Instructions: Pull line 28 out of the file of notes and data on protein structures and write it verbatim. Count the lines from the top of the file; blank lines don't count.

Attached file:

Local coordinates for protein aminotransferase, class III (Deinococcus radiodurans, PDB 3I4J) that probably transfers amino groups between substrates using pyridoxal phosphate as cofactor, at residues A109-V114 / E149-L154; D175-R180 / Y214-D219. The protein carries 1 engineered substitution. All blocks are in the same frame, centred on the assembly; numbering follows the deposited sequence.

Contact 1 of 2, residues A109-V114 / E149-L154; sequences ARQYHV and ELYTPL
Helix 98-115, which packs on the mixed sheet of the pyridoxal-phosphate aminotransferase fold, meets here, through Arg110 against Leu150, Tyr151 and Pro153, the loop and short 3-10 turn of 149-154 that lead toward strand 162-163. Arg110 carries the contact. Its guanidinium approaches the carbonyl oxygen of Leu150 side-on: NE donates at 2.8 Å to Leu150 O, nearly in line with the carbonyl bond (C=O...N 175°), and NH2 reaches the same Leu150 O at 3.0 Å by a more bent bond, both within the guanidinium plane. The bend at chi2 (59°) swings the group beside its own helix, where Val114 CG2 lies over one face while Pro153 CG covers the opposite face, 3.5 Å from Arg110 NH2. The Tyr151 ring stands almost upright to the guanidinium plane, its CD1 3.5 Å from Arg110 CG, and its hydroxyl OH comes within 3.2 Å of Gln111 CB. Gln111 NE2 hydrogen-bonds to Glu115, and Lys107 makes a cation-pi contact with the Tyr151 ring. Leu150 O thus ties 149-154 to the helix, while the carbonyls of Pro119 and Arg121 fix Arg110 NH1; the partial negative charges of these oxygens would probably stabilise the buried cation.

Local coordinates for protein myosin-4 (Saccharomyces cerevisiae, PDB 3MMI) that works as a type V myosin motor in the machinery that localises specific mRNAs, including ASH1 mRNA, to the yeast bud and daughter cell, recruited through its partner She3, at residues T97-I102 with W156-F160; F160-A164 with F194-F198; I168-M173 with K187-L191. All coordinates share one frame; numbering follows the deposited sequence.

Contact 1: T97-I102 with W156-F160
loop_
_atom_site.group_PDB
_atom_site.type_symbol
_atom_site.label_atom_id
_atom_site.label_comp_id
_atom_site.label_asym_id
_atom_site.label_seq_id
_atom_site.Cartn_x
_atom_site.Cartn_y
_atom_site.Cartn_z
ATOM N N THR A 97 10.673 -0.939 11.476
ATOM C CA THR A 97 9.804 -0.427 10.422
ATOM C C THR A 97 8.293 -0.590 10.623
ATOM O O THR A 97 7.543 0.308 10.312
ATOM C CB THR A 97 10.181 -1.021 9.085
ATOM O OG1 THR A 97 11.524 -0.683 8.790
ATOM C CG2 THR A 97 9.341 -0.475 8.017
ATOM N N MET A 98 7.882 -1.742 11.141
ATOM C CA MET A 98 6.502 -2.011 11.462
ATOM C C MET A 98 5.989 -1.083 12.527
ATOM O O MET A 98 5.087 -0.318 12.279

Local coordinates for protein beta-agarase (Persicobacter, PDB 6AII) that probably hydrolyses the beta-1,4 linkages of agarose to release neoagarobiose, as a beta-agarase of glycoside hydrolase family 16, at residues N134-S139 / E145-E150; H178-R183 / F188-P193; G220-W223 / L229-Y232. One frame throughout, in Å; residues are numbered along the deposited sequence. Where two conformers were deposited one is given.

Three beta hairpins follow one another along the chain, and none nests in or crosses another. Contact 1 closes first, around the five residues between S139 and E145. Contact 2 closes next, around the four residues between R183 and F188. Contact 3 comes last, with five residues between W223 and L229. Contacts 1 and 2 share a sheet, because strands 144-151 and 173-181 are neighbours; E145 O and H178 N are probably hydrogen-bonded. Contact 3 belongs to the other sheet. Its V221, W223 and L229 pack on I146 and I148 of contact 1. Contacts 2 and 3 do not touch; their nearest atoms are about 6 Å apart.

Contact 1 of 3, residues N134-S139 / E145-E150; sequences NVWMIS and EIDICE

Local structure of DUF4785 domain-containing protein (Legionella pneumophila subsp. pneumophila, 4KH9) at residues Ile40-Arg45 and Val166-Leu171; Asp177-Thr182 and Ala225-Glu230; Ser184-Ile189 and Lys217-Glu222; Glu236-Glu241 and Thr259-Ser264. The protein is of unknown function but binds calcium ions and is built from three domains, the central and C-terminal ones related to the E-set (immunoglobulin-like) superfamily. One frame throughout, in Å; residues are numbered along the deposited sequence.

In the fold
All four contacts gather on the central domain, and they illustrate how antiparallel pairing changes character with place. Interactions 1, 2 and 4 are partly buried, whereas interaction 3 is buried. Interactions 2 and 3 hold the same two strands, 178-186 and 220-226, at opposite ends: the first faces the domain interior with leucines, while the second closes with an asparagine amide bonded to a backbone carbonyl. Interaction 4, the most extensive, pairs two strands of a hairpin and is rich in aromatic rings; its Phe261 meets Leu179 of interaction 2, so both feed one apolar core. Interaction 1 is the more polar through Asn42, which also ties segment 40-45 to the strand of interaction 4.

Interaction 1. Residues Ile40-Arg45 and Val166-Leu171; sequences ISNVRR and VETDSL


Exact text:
Three beta hairpins follow one another along the chain, and none nests in or crosses another. Contact 1 closes first, around the five residues between S139 and E145. Contact 2 closes next, around the four residues between R183 and F188. Contact 3 comes last, with five residues between W223 and L229. Contacts 1 and 2 share a sheet, because strands 144-151 and 173-181 are neighbours; E145 O and H178 N are probably hydrogen-bonded. Contact 3 belongs to the other sheet. Its V221, W223 and L229 pack on I146 and I148 of contact 1. Contacts 2 and 3 do not touch; their nearest atoms are about 6 Å apart.